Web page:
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Sunday 18 June 2017

Sophos XG Firewall Setup on Hyper-V

The Sophos XG Firewall is a powerful and advanced NextGen Firewall. It works well in virtualized environment. You can find more info about Sophos XG Firewall here

The XG firewall run on Hyper-v as a Gen 1 VM, it supports VLAN in access or trunk mode and VMQ. You can use up to 8 net adapters. If you need more, you can use VLAN trunking to create more net adapters.

There are 2 ways to create an XG Firewall. You can use the ready to use VHD files or you can install it from the ISO.

I will cover only the first one.

First, we need to design the network. We need at least 3 net adapters, one for the admin network used for the first setup, one for the wan connection and one for LAN connection.

The first one is used during the setup to configure the firewall. It must be on a separate network, you will need to use 172.16.16.0/24 and you must be able to open a web browser to this network.

The WAN adapter must be bound to a virtual switch with internet access. It’s important that the firewall can access the Internet during Setup as it’s used to register the device.

The LAN adapter can be bound to any virtual switch and configured as you need. But remember, hyper-v default VM net adapter do not allow to have multiple MAC on a port, so you will have to disable this option.

Be aware the order of the net adapter is important. The first net adapter (eth0) will be used for the initial setup and the second for external access.

Let’s start,

#this script setup a new XG Firewall
#this is the Hyper-v Server used to run the virtual Firewall
$ComputerName = "MyHyperVServer"
#the name of the virtual firewall VM
$vmname = "MyNewFirewal"

 #the Ram of the firewall, from 1Gb to unlimited 
$ram = 6GB
#the number of vCpu, from 1 to unlimited check your licence
$vmproc = 4

#the path of the VM on the Hyper-V server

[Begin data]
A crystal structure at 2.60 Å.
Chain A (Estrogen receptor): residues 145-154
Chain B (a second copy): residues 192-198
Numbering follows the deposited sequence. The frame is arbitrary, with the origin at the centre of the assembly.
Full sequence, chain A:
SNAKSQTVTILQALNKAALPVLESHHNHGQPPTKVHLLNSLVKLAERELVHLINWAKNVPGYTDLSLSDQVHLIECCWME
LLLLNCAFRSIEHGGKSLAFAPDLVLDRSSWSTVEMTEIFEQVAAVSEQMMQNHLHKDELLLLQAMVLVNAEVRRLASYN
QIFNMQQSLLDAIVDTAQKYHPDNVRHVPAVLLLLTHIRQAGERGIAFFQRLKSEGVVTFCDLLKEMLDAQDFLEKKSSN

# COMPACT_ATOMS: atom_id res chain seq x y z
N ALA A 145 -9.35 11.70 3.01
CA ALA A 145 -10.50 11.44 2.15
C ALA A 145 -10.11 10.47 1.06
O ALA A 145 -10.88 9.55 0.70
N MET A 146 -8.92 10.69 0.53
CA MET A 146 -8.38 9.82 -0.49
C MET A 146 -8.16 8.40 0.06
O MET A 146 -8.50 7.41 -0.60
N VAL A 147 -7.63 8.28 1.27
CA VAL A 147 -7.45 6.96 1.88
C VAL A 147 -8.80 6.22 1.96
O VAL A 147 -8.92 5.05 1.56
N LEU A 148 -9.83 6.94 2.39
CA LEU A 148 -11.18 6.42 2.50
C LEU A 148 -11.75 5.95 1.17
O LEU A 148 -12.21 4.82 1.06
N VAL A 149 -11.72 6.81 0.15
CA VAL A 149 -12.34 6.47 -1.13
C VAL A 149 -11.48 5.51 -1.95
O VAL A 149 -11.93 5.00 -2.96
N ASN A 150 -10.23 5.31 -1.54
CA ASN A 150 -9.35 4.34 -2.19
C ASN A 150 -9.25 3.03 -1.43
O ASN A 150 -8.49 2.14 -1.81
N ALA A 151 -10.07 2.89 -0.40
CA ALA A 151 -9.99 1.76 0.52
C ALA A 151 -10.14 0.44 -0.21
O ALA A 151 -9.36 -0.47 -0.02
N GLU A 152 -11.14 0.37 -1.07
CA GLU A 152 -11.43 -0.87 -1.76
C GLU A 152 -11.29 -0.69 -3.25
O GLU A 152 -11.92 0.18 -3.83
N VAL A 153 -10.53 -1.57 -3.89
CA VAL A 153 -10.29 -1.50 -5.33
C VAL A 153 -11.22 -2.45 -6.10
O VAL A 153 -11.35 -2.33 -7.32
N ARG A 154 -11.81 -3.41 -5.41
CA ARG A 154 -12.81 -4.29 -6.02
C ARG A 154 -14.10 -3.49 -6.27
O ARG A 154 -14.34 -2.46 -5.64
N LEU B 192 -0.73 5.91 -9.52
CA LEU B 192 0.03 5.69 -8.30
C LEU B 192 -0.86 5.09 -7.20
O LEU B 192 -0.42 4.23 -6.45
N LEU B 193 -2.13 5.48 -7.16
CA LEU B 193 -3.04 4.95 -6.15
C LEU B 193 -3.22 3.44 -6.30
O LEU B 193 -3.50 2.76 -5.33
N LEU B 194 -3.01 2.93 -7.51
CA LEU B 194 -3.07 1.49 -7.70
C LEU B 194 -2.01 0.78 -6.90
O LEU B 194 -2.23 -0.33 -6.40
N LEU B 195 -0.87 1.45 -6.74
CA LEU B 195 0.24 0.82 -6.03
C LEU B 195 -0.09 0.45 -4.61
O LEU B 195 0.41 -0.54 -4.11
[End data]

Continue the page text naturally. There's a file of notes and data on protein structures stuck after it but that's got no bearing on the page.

$path = "e:\xfSophosFirewall"



#Names of the virtual switch used in this example
#the admin vSwitch used for initial setup and later for admin
$vswitchadmin = "admin"
#The virtual Switch used for external access during the setup and later
$vswtichwan = "Wan"
#the virtual switch used for internal network
$vswitchlan = "lan"

#the Path of the 2 VHD
$fwPRIMARYVhd = "$path\PRIMARY-DISK.vhd"
$fwAUXILIARYVhd = "$path\AUXILIARY-DISK.vhd"

#create the VM
New-VM -Verbose -name $vmname -MemoryStartupBytes  $ram  -Generation 1  -Path $path  -ComputerName $ComputerName
#Setup vm processor
 Set-VMProcessor  -Count $vmProc -VMName $vmname -ComputerName $ComputerName 

#remove all net interface 
Get-VMNetworkAdapter -VMName $vmname -ComputerName $ComputerName | Remove-VMNetworkAdapter

# add the 2 harddrive to the newly vm
Add-VMHardDiskDrive -path $fwPRIMARYVhd -vmname $vmname -ComputerName $ComputerName -ControllerType IDE -ControllerNumber 0
Add-VMHardDiskDrive -path $fwAUXILIARYVhd -vmname $vmname -ComputerName $ComputerName -ControllerType IDE -ControllerNumber 0

# Admin setup interface 
# I use a vlan, but you can also use a dedicaded network
Add-VMNetworkAdapter -ComputerName $ComputerName -VMName $vmname -SwitchName $vswitchadmin -Name setup 

#Add the wan interface, on the 
Add-VMNetworkAdapter -ComputerName $ComputerName -VMName $vmname -SwitchName $vswtichwan -Name wan
Set-VMNetworkAdaptervlan -vmname $vmname -VMNetworkAdapterName wan -access -vlanID 5 -computername $ComputerName

#add the lan interface. It's a trunk interface with a default vlan
Add-VMNetworkAdapter -ComputerName $ComputerName -VMName $vmname -SwitchName $vswitchlan -Name lan
Set-VMNetworkAdapter -ComputerName $ComputerName -VMName $vmname -Name lan  -MacAddressSpoofing On
Set-VMNetworkAdaptervlan -vmname $vmname -VMNetworkAdapterName lan -Trunk -AllowedVlanIdList "6,7" -NativeVlanId 10

After the setup, you should change the admin/setup IP address to fit your admin network. If you forget this step, you may fail to setup another XG Firewall on the same network as 2 devices will have the same IP 172.16.16.16.

You can also find the script here

Monday 9 May 2016

Measure Vm

Hyper-v 2012 introduced a set of PowerShell cmdlet that allow you to measure VM resource consumption: CPU, memory, network, and storage. Measure data is stored inside the VM, so data move with the VM. The main purpose of VM resource metering is not to monitor VM host, but to provide information on resources (Cpu, Network, Memory, …) for reporting and billing, for or to balance VM in regards of resource capacity. By default, Hyper-v collect data every one hour. It can be changed only at the host level. You can use value between 1 hour and 24 hours.

/// PS>set-vmhost –computername HyperVHostName -ResourceMeteringSaveInterval 24:00:00 ///